When voting in a primary in Illinois, there is a selection choose one of "Donald Trump, John McCain", Mit Romney" or "Barrack Obama, Hillary Clinton, Bernie Sanders" (these are just examples and I don't mean it was the same election). You would choose from one party

But then you have to choose your delegates (I will just illustrate from one party here): Joe Schmoe (Clinton) Bob Barnes (Clinton) Jenny James (Clinton) Pete Peters (Obama) Lisa Lisarski (Obama) Kevin Cevin (Obama) Doug Douglas (Sanders) Sam Samuels (Sanders) Linda Lynne (Sanders)

And you vote for several of them. (Again this is just an example and not real delegate names).

So I am confused. Say you vote Obama in the primary, then what do you do with the delegates? What is the point? What if you vote for delegates other than for Obama? Or say you vote for the delegates to determine whom you want for the nomination. Then what is the point of voting for the actual candidate? Can't they conflict?

Please note. This is NOT the electoral college, but rather the presidential primary.

Also, I don't need to say that because I used candidates' names above does not mean I voted for them but does also not mean I didn't vote for them.



1 Answer 1


This can be a bit confusing.

When you vote in many states, you are voting for a candidate as well as any delegates to be sent to the party convention. What's weird here is that these people tell you whom they support beforehand. These people are called pledged delegates

Pledged delegates in the Democratic Party are required to express a preference for either one of the party’s presidential candidates or an uncommitted preference as a condition of their selection. Under current party rules, delegates pledged to a specific candidate are encouraged—but not required—to vote for the candidate they had been selected to support.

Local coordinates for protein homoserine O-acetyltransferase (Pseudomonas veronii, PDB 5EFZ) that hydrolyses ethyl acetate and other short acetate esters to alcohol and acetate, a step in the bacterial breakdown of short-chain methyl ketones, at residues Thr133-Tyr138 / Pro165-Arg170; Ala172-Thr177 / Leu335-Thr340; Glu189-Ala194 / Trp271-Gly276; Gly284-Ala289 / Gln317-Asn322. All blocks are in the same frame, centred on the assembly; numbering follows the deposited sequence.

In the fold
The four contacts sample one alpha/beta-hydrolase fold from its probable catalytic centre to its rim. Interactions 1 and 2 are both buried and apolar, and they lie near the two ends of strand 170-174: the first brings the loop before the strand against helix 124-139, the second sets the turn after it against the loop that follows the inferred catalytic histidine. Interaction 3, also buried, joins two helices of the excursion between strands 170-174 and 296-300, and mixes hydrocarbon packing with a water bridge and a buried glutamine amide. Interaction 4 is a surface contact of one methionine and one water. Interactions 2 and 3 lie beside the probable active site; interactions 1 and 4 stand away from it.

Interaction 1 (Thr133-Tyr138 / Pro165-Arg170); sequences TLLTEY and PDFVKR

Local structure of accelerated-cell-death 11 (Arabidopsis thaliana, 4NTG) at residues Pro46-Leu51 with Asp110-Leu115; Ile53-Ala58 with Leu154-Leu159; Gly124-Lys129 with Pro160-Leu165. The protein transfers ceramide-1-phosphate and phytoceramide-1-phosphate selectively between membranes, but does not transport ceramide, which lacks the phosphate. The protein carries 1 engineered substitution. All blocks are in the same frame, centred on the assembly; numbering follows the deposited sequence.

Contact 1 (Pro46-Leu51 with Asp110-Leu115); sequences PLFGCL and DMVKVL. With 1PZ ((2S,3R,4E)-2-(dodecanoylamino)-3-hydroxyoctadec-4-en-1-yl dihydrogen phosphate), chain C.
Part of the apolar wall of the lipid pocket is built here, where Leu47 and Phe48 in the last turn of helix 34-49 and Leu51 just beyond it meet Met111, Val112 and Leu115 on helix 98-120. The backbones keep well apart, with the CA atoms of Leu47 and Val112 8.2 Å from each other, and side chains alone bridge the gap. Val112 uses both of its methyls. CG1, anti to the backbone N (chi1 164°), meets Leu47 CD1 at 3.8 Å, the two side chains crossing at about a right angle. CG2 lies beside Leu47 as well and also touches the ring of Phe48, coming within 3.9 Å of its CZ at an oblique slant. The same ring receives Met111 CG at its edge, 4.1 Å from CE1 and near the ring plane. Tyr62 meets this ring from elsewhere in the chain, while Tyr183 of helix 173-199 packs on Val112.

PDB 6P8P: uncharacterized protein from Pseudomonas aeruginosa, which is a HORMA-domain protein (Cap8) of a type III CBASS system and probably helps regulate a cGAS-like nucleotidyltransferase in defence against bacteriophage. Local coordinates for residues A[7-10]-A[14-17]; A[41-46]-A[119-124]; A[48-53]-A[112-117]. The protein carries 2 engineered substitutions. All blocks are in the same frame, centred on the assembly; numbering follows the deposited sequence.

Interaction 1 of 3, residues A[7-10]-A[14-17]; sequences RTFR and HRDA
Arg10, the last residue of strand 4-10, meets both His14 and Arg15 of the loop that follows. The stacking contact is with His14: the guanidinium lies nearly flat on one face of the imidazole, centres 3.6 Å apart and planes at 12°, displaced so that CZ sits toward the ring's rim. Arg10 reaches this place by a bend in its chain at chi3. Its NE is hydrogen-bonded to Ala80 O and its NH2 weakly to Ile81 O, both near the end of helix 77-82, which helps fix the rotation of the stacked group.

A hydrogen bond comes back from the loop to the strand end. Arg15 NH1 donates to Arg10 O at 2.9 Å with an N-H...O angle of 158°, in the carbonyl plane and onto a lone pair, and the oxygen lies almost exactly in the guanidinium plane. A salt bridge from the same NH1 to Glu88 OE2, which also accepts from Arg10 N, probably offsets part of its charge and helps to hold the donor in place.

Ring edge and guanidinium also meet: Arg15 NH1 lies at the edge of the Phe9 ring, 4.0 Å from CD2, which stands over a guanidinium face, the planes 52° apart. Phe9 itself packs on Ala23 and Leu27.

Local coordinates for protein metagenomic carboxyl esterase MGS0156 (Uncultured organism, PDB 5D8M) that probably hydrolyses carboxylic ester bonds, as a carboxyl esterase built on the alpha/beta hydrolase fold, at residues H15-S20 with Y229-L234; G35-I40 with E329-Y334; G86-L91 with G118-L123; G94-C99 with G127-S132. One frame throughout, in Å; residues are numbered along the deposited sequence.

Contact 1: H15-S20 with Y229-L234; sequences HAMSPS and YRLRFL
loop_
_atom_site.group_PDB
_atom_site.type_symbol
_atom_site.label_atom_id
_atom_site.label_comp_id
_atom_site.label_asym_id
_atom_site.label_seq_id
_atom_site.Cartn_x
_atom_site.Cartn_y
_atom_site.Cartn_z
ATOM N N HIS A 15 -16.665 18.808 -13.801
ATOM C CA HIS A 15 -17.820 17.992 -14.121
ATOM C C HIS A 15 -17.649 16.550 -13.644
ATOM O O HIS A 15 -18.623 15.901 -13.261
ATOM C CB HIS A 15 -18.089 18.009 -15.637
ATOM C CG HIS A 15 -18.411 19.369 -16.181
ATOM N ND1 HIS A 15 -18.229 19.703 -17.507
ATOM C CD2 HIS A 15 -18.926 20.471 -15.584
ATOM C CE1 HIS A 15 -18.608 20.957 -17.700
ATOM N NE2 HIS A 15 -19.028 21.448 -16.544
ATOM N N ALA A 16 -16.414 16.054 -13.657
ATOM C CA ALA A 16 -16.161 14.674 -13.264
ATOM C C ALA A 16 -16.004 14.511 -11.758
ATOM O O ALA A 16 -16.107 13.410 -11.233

So, yes, you could vote for Obama, and then vote for a delegate who supports Clinton. And that person could vote for Clinton if they wanted to. If you think that's complicated the actual rules are even stranger

What is a pledged delegate? A pledged delegate is a delegate allocated to a candidate based on his or her performance in a caucus or primary. The campaigns have the ability to vet these delegates and can even submit a list of names to represent them.

Simple enough, right? Wrong!

2,591 district-level pledged delegates – Not all pledged delegates are selected in the same way. There are state-level delegates and district-level delegates. Most district-level delegates are determined at either a congressional district or state legislative district level.

1,388 state-level pledged delegates – The rest of the pledged delegates, 1,388 of them, are awarded at the state level. And there are two kinds of state-level delegates:

  • “Pledged Party Leader and Elected Officials (PLEO)” delegates. These are high-ranking elected officials, like big-city mayors, who get to be delegates at the convention. They’re pledged proportionally to the top performers in their states.

  • At-large pledged delegates, who are selected by the state party. If a candidate drops out of the race after winning state-wide delegates, their sate-level at-large pledged delegates are redistributed among the remaining viable candidates. All the state-level pledged delegates won by Mike Bloomberg, Pete Buttigieg, Amy Klobuchar and Elizabeth Warren, for instance, could be doled out to Bernie Sanders and Joe Biden, depending on results in a particular state.

And that's avoiding other primary wackiness like caucuses, superdelegates, etc. The Republican rules are almost as loose, but vary from state-to-state.

  • so what happens to the votes the actual candidates get from the electorate (not the delegates)? say 10,000 people vote, 5000 for Obama and 5,000 for Hillary. They get those votes plus whatever the delegates feel like voting for?
    – Tony
    Oct 3, 2022 at 17:06
  • Of the total delegates available a bunch are proportioned to the candidates by the number of votes they got and the rest are voted for, except the ones that aren't?
    – Tony
    Oct 3, 2022 at 17:08
  • Correct. It's assumed people supporting a candidate will vote for delegates who also say they support said candidate
    – Machavity
    Oct 3, 2022 at 17:52
  • That is the craziest scheme and I wonder whether it is only in Illinois
    – Tony
    Oct 3, 2022 at 18:33
  • So Lori Lightfoot, Eric Adams, etc are these other delegates you mentioned? Are they "super delegates"?
    – Tony
    Oct 3, 2022 at 18:35

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